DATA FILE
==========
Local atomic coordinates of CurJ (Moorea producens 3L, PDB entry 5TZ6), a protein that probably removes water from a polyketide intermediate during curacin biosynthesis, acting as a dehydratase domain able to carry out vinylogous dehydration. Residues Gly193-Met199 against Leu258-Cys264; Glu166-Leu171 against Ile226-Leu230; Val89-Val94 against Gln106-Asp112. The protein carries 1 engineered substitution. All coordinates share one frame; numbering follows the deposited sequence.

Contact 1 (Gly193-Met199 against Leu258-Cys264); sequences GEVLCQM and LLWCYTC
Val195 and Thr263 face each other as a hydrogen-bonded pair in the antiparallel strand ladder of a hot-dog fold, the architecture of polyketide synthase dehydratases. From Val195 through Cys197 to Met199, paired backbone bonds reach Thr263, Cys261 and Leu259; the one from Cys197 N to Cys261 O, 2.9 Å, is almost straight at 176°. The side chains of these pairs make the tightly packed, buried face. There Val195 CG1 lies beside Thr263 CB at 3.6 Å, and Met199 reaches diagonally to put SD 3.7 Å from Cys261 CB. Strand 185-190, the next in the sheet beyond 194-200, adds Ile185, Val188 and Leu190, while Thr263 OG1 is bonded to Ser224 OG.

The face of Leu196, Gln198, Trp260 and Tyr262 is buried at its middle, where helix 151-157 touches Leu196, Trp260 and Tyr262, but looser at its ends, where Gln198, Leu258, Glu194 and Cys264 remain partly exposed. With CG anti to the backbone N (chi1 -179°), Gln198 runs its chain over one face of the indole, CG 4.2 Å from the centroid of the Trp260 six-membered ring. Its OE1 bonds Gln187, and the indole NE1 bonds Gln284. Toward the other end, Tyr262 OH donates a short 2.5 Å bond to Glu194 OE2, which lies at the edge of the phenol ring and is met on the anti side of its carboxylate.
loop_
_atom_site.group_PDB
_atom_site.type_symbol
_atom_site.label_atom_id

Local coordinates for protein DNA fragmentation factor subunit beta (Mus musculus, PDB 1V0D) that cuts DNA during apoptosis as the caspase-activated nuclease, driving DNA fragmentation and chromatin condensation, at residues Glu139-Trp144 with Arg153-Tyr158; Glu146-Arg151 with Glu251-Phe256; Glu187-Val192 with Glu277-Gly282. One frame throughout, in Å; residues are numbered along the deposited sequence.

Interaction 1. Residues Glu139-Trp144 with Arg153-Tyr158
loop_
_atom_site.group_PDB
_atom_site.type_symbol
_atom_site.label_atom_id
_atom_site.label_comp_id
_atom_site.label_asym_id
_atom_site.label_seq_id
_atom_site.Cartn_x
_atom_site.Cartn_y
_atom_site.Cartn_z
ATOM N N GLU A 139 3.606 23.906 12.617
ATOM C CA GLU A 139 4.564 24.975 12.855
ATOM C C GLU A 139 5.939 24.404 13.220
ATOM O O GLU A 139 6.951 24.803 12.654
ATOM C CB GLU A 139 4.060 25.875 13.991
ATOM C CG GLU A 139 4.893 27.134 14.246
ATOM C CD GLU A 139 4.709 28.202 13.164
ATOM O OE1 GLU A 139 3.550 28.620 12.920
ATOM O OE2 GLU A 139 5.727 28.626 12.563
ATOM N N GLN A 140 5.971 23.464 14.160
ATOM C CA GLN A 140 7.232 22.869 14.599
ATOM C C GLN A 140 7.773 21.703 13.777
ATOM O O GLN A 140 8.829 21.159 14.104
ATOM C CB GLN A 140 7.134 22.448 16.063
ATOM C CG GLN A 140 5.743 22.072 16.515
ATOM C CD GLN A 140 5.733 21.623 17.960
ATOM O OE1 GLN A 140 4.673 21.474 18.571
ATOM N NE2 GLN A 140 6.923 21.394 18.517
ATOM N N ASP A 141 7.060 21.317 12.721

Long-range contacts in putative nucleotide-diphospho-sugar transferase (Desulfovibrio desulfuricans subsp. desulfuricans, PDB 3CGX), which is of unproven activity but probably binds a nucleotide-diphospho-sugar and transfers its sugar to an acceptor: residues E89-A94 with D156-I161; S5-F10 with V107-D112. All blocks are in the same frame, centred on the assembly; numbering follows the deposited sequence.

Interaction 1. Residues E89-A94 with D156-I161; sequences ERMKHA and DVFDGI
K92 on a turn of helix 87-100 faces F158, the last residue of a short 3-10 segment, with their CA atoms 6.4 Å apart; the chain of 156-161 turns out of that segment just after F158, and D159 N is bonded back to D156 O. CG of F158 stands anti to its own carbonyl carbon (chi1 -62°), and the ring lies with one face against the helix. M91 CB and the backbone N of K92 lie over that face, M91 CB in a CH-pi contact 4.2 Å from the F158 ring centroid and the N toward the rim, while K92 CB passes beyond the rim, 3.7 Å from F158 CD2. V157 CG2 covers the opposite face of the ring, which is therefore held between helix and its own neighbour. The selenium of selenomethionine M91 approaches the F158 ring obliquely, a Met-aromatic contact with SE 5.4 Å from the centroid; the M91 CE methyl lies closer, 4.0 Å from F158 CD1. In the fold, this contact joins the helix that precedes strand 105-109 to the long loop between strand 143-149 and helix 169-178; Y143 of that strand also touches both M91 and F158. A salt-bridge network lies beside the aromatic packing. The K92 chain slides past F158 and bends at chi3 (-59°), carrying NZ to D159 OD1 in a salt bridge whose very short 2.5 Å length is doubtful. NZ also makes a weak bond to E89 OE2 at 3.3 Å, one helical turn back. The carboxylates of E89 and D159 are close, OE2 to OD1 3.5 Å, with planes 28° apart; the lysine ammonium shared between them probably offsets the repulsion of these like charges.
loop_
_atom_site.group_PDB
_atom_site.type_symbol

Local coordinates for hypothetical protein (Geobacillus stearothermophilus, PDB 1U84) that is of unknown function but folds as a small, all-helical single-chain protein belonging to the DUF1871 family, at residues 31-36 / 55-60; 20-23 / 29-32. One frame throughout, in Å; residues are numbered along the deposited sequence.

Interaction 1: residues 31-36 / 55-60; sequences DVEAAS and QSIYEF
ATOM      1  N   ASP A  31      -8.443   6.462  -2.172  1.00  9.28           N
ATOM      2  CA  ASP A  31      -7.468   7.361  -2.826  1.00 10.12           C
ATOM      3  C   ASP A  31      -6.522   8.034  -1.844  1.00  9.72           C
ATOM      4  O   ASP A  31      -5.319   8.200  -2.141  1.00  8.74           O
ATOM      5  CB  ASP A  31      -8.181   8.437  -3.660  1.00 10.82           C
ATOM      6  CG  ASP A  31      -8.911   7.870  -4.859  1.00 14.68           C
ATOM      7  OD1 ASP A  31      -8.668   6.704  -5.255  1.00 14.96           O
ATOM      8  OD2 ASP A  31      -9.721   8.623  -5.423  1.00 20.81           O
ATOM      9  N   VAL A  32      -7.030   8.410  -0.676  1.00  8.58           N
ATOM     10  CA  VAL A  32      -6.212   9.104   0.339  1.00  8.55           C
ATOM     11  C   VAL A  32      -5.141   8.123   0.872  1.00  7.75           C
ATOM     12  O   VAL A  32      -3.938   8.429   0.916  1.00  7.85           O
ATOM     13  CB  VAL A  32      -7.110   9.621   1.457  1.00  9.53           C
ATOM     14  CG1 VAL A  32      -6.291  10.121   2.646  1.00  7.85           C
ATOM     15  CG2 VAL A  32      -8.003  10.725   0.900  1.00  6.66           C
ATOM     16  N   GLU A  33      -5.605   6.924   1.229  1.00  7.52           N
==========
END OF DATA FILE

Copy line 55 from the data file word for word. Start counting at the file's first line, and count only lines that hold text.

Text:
ATOM      8  OD2 ASP A  31      -9.721   8.623  -5.423  1.00 20.81           O